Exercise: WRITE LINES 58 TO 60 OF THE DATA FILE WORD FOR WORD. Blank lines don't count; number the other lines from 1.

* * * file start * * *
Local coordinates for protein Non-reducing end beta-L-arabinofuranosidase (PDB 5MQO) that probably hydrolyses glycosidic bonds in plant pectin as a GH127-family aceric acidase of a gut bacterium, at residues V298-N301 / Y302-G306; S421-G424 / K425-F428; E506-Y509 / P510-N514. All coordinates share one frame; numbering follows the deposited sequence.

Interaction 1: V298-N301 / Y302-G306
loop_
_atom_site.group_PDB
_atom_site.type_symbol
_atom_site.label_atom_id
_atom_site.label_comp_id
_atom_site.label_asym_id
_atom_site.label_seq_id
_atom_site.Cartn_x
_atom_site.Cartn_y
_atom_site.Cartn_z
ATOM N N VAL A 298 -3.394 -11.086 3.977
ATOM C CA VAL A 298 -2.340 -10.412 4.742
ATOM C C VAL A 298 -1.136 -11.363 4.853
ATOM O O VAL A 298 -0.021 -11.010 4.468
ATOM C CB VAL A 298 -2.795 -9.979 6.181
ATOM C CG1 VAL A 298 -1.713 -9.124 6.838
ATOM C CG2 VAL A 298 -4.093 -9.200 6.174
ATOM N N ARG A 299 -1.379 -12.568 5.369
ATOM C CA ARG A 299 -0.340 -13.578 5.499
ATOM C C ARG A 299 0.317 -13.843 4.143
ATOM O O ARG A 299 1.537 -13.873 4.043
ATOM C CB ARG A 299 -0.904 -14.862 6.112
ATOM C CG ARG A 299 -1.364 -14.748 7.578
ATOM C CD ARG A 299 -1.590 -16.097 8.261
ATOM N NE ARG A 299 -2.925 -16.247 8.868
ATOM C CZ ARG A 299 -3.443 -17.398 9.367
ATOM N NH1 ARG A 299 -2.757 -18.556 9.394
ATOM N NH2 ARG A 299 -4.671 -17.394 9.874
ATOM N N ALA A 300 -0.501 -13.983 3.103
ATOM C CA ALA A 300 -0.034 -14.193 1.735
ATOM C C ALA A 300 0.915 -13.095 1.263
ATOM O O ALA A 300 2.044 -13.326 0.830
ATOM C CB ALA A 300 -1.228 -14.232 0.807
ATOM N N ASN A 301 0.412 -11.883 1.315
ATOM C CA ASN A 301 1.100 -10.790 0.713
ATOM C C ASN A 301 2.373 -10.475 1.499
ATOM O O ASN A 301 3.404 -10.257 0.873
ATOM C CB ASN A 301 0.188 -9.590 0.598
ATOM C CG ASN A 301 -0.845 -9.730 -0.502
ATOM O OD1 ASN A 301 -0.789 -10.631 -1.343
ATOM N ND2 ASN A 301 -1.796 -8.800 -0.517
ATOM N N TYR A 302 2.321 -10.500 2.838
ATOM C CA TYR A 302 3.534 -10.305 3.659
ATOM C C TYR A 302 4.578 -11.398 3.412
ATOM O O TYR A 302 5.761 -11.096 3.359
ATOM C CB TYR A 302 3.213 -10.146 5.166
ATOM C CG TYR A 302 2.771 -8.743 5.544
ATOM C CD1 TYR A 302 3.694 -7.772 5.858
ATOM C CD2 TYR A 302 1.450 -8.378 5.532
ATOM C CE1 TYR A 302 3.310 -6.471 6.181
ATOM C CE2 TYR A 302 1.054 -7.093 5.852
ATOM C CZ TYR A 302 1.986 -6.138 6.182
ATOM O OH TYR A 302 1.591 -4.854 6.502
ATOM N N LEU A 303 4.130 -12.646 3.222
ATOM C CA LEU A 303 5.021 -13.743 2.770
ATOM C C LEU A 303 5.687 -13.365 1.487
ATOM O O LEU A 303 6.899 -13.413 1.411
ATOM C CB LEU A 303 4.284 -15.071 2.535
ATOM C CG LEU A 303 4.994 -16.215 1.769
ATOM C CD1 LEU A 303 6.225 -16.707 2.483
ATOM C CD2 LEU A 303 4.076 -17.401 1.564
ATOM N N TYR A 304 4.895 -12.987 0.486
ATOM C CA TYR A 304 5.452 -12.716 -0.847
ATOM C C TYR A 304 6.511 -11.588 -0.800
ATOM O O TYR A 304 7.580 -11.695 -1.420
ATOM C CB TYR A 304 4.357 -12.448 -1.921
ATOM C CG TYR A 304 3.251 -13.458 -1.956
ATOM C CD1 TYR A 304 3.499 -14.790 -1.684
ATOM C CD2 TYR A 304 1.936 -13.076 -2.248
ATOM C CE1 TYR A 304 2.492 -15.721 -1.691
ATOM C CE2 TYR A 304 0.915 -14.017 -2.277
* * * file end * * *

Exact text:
ATOM C C LEU A 303 5.687 -13.365 1.487
ATOM O O LEU A 303 6.899 -13.413 1.411
ATOM C CB LEU A 303 4.284 -15.071 2.535